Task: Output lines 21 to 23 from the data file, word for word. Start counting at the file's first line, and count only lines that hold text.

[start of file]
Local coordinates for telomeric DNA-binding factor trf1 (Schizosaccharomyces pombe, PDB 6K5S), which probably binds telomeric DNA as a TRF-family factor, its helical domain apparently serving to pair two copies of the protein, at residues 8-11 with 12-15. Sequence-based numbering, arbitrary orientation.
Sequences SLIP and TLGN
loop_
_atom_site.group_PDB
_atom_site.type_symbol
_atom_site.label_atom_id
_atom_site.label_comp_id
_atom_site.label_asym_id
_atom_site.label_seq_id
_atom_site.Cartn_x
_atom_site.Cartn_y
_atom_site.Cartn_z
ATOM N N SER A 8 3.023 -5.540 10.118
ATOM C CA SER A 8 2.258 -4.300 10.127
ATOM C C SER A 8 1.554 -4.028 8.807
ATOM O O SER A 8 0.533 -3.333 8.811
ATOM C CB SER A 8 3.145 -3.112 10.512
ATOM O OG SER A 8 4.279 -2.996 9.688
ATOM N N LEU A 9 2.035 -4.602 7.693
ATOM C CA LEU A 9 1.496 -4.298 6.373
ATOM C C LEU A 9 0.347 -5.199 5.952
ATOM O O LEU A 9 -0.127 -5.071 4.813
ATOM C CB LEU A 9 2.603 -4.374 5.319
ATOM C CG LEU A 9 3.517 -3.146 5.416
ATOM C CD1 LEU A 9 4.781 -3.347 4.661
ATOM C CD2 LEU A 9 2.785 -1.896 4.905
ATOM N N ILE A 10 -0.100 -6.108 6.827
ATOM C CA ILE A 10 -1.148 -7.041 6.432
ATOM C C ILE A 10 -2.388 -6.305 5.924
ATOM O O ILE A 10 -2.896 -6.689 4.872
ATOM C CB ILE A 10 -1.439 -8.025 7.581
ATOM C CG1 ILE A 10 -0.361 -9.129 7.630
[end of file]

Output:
ATOM C C LEU A 9 0.347 -5.199 5.952
ATOM O O LEU A 9 -0.127 -5.071 4.813
ATOM C CB LEU A 9 2.603 -4.374 5.319